“Autumn is one of the most exciting times of the year to forage for wild mushrooms. This can be an incredibly rewarding practice; however, I would always advise doing this with a foraging guide as there are a number of mushrooms that are poisonous and potentially fatal. At Nomadic, we offer Fungi Forage Feasts which include an introduction into wild mushrooms, a foraging tour and a delicious feast cooked over open fire in our hidden woodland.” ­– Noah



How do you know if it’s safe to eat?

“If you're foraging for things that have poisonous lookalikes, such as mushrooms or berries, it's important to forage with someone who is experienced in identifying wild edible foods. If you're a beginner, it may be worth joining a foraging group where you can forage with pros and learn more about what you can and cannot eat. As a rule of thumb, you should never eat something unless you're sure what it is. If you have any doubts, don't eat it. It's important to remain aware of the risks, do your research and take proper precautions.” – Fiona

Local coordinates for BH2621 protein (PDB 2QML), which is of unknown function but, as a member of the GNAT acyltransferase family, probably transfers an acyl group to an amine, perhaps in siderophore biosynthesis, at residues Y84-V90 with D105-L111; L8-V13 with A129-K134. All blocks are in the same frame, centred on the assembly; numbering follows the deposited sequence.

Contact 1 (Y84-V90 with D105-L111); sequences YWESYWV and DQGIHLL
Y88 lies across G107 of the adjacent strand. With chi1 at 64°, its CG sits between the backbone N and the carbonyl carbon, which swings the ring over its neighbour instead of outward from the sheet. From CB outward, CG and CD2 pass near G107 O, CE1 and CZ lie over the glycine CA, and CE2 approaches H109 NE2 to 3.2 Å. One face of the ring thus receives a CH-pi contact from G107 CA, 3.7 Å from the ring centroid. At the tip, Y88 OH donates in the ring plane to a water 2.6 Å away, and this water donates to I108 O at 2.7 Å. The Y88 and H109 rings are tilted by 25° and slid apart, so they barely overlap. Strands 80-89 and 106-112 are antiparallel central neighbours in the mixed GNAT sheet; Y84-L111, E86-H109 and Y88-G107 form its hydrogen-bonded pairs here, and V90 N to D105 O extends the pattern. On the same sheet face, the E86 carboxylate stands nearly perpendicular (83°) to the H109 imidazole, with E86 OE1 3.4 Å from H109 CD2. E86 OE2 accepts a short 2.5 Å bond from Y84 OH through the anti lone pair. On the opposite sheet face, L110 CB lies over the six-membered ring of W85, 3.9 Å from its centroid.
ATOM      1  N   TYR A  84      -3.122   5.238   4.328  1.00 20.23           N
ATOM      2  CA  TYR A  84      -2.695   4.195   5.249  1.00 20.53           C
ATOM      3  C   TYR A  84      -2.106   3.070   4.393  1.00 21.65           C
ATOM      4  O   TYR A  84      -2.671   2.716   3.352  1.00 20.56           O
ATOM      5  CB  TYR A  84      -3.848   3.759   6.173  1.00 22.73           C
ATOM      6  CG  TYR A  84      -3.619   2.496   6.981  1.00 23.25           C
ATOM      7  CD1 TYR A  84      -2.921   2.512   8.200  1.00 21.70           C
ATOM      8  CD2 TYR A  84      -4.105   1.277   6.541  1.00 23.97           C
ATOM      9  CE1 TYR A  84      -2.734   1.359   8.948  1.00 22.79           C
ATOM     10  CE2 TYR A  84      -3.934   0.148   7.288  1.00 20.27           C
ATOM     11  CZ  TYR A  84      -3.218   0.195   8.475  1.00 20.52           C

“The downside to foraging is that not everything is edible – nature must keep something to itself – so it’s very important to know what to pick and what is edible, otherwise you could find yourself feeling very poorly. Before heading out on your first foraging trip, attend a session with an expert. This will give you the basic know-how and help you avoid picking (and eating) foods that are unsafe. Also, you don’t have to pick on your first ‘forage’ – it’s perfectly sensible to observe from a short distance and learn where you’ll find the food, and what it looks like. Then, as you become more familiar with the activity, you can begin to pick and collect food.” – Richard Spowage, reserve manager at Pensthorpe nature reserve